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La Celestina and the lovers
Paret y Alcázar, Luis
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Paret y Alcázar, Luis

Madrid (Spain), 1746 - Madrid (Spain), 1799

Paret y Alcázar, Luis See author's file

La Celestina and the lovers

1784. Coloured wash, Brush, Pencil on laid paper.
Not on display

This title by which this drawing is known, La Celestina and the lovers, only reveals part of the scene that Paret depicts with extraordinary precision and thoroughness, as is typical of his work. Gaya Nuño has already pointed out that the old woman resembles a witch, as is evidenced by some of the objects arranged around her. But rather than a witch, she is a sorceress, a popular type of character in Spanish society from the 16th to the 18th centuries. These women combined their skills as a procuress with their alleged divination powers and their ability to influence amatory relationships. Fernando de Rojas accurately described the versatility of the old matchmaker’s trade in his Tragicomedy of Calixto and Melibea (1514). Paret indubitably drew inspiration from this novel to execute his picture, since proceedings in the court of the Spanish Inquisition in Logroño were opened in 1791 for his reading and possession of it.

In the foreground, the presence of what appears to be a wooden wash basin – over which a piece of cloth and a three-coloured or calico cat are placed – provides a glimpse of the old woman’s activity. In the midground is a table, covered by a carpet or tablecloth with 18th-century embroidered decoration and topped by a frayed trimming. On the table, an array of objects can be seen: a white glazed jug reflecting the colours of the cat, an 18th-century Bohemian (or La Granja imitation) glass cup without its corresponding lid, a box probably containing perfume essences and two apothecary jars whose sinuous shape suggests they be of Italian origin and whose contents are specified with label in Latin. Beside them, leaning on her left arm, is Celestina (the Matchmaker). She holds a pair of spectacles without side pieces (typical of a bygone era) in one hand, and in the other, an antique rosary with a medal, which probably depicts the Virgin or Saint Anthony, rather than the usual crucifix. She seems to be using the rosary to control the time spent that the young couple spends in the room, which is depicted in the background on the right. The woman is seated on an armchair that is missing its left arm, that has a worn leather backrest and that signals another era even though it was still used during Paret’s time. Her attire is also remarkable in this regard: she wears a peaked headdress fashionable in the late-16th and early 17th centuries as well as the wide-sleeved doublet with frilled creases around the upper arm, worn in the same period. She covers her legs with an overskirt and an apron, which would become a decorative garb in the 18th century. Her feet are unevenly shodden, the right foot possibly with a pointed wooden espadrille and the left foot probably with a straight leather one.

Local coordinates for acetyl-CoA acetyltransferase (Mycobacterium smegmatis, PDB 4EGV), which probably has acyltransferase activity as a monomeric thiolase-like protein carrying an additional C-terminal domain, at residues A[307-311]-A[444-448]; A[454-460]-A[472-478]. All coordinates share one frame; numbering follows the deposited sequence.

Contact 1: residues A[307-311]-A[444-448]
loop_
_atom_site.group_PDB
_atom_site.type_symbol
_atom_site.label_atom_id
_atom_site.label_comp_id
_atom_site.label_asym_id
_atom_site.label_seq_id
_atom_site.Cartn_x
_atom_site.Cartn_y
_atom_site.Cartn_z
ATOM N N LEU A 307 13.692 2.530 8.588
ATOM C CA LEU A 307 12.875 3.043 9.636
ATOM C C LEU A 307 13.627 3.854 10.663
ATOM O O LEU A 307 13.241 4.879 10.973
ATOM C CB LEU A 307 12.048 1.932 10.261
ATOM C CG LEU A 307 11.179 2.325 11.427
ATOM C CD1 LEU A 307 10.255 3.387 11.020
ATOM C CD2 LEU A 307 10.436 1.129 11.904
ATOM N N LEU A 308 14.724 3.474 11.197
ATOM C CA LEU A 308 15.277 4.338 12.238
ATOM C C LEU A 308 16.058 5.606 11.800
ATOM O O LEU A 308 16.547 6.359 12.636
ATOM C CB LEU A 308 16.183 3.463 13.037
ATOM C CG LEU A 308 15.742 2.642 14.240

If the attire and items are shabby, the room is no less so, with its chipped terracotta floor and peeling walls. The ceiling reveals the cobwebbed wooden beams as well as the rudimentary partitioning and closing off of an interior room, which includes a second thatched roof that has been interpreted as an allusion to the couple’s secretive love affair. The young woman is about to close the door of a small room with a bed at the far end, whilst the young man rests his hand anxiously on her shoulder and brings his head close to the back of her neck. In the window that illuminates the scene, above the wooden door, there is a sheet of paper with an orison which bears the stains of the woodcuts often used to illustrate them. It could probably be a prayer to Saint Anthony of Padua, who was very popular at the time and frequently repeated in prayers for a finding a husband. Paret has included a series of clues closely connected to the profession of the sorceress: under her left foot, in place of the wooden grid on which embers were placed to warm the feet, we see the skull of a donkey whose brains were used to enhance the carnal strength of lovers. Behind the cranium, various elements are arranged on a vertical axis from top to bottom. From the upper edge hang some dried plants, one of the many that were plentiful in the abode of any procuress, as Fernando de Rojas has observed. Next is a string of garlic, used in spells for its binding power, and at its side is a sieve, an instrument used to foreshadow the future. Below there is a kind of altar formed by a spool over which a lit candle (a token of occult knowledge) is located and underneath a stuffed bat, whose powders were used for lovers’ spells. A very common species in Spain and used for its soporific attributes, a poppy branch appears with its clearly visible flowers and blooms. Under the altar are the instruments of sacrifice: a dead cockerel (from whose heart potions were made) and balls of thread (a symbol of Clotho, one of the Fates who ruled the lives of men with her distaff or spool).